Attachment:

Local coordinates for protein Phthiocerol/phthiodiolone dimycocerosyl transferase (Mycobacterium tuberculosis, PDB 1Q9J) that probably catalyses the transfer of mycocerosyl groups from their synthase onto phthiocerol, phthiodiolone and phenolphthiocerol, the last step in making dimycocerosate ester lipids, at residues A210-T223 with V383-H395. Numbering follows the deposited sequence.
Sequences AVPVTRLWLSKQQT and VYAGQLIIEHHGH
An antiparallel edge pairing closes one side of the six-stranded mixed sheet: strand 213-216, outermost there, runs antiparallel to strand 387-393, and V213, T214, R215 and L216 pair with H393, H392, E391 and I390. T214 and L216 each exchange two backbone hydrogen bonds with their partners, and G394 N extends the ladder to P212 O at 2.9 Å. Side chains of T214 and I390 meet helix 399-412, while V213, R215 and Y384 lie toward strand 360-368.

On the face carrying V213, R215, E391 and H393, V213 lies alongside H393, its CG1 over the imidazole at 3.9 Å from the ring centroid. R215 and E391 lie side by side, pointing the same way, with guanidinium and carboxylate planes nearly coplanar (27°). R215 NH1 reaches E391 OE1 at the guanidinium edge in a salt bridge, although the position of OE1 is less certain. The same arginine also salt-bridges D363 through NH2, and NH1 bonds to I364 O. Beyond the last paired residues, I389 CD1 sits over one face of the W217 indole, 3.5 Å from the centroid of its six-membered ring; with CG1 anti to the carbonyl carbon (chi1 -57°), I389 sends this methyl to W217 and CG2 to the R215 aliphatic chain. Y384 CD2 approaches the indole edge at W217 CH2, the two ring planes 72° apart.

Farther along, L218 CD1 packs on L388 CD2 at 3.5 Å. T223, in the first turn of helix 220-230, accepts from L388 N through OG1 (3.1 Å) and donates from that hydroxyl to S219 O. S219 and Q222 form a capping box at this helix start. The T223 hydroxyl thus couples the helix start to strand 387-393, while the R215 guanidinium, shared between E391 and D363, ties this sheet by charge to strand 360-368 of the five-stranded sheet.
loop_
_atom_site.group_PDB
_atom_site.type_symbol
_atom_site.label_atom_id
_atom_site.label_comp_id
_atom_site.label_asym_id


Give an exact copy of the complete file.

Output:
Local coordinates for protein Phthiocerol/phthiodiolone dimycocerosyl transferase (Mycobacterium tuberculosis, PDB 1Q9J) that probably catalyses the transfer of mycocerosyl groups from their synthase onto phthiocerol, phthiodiolone and phenolphthiocerol, the last step in making dimycocerosate ester lipids, at residues A210-T223 with V383-H395. Numbering follows the deposited sequence.
Sequences AVPVTRLWLSKQQT and VYAGQLIIEHHGH
An antiparallel edge pairing closes one side of the six-stranded mixed sheet: strand 213-216, outermost there, runs antiparallel to strand 387-393, and V213, T214, R215 and L216 pair with H393, H392, E391 and I390. T214 and L216 each exchange two backbone hydrogen bonds with their partners, and G394 N extends the ladder to P212 O at 2.9 Å. Side chains of T214 and I390 meet helix 399-412, while V213, R215 and Y384 lie toward strand 360-368.

On the face carrying V213, R215, E391 and H393, V213 lies alongside H393, its CG1 over the imidazole at 3.9 Å from the ring centroid. R215 and E391 lie side by side, pointing the same way, with guanidinium and carboxylate planes nearly coplanar (27°). R215 NH1 reaches E391 OE1 at the guanidinium edge in a salt bridge, although the position of OE1 is less certain. The same arginine also salt-bridges D363 through NH2, and NH1 bonds to I364 O. Beyond the last paired residues, I389 CD1 sits over one face of the W217 indole, 3.5 Å from the centroid of its six-membered ring; with CG1 anti to the carbonyl carbon (chi1 -57°), I389 sends this methyl to W217 and CG2 to the R215 aliphatic chain. Y384 CD2 approaches the indole edge at W217 CH2, the two ring planes 72° apart.

Farther along, L218 CD1 packs on L388 CD2 at 3.5 Å. T223, in the first turn of helix 220-230, accepts from L388 N through OG1 (3.1 Å) and donates from that hydroxyl to S219 O. S219 and Q222 form a capping box at this helix start. The T223 hydroxyl thus couples the helix start to strand 387-393, while the R215 guanidinium, shared between E391 and D363, ties this sheet by charge to strand 360-368 of the five-stranded sheet.
loop_
_atom_site.group_PDB
_atom_site.type_symbol
_atom_site.label_atom_id
_atom_site.label_comp_id
_atom_site.label_asym_id